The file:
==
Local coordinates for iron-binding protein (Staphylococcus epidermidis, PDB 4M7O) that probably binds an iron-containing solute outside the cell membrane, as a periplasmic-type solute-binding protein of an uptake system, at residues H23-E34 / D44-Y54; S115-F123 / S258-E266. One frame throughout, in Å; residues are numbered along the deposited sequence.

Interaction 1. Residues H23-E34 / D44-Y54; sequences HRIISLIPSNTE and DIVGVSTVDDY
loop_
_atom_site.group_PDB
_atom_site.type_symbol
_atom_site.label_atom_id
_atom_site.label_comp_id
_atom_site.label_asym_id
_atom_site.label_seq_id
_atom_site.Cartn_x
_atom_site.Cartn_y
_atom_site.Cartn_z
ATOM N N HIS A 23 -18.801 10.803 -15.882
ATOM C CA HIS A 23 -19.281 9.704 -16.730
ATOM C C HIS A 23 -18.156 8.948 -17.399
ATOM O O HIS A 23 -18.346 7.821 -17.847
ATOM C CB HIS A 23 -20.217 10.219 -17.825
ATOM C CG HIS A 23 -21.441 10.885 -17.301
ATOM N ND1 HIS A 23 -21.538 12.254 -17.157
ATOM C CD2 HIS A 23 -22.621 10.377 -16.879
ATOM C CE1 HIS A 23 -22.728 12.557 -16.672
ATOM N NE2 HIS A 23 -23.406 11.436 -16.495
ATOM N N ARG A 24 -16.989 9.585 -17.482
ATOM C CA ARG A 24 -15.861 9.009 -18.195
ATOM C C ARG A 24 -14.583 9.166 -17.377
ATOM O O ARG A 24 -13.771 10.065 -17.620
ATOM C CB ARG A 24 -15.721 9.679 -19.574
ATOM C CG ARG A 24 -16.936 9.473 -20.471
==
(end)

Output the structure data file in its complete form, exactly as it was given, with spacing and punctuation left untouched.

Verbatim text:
Local coordinates for iron-binding protein (Staphylococcus epidermidis, PDB 4M7O) that probably binds an iron-containing solute outside the cell membrane, as a periplasmic-type solute-binding protein of an uptake system, at residues H23-E34 / D44-Y54; S115-F123 / S258-E266. One frame throughout, in Å; residues are numbered along the deposited sequence.

Interaction 1. Residues H23-E34 / D44-Y54; sequences HRIISLIPSNTE and DIVGVSTVDDY
loop_
_atom_site.group_PDB
_atom_site.type_symbol
_atom_site.label_atom_id
_atom_site.label_comp_id
_atom_site.label_asym_id
_atom_site.label_seq_id
_atom_site.Cartn_x
_atom_site.Cartn_y
_atom_site.Cartn_z
ATOM N N HIS A 23 -18.801 10.803 -15.882
ATOM C CA HIS A 23 -19.281 9.704 -16.730
ATOM C C HIS A 23 -18.156 8.948 -17.399
ATOM O O HIS A 23 -18.346 7.821 -17.847
ATOM C CB HIS A 23 -20.217 10.219 -17.825
ATOM C CG HIS A 23 -21.441 10.885 -17.301
ATOM N ND1 HIS A 23 -21.538 12.254 -17.157
ATOM C CD2 HIS A 23 -22.621 10.377 -16.879
ATOM C CE1 HIS A 23 -22.728 12.557 -16.672
ATOM N NE2 HIS A 23 -23.406 11.436 -16.495
ATOM N N ARG A 24 -16.989 9.585 -17.482
ATOM C CA ARG A 24 -15.861 9.009 -18.195
ATOM C C ARG A 24 -14.583 9.166 -17.377
ATOM O O ARG A 24 -13.771 10.065 -17.620
ATOM C CB ARG A 24 -15.721 9.679 -19.574
ATOM C CG ARG A 24 -16.936 9.473 -20.471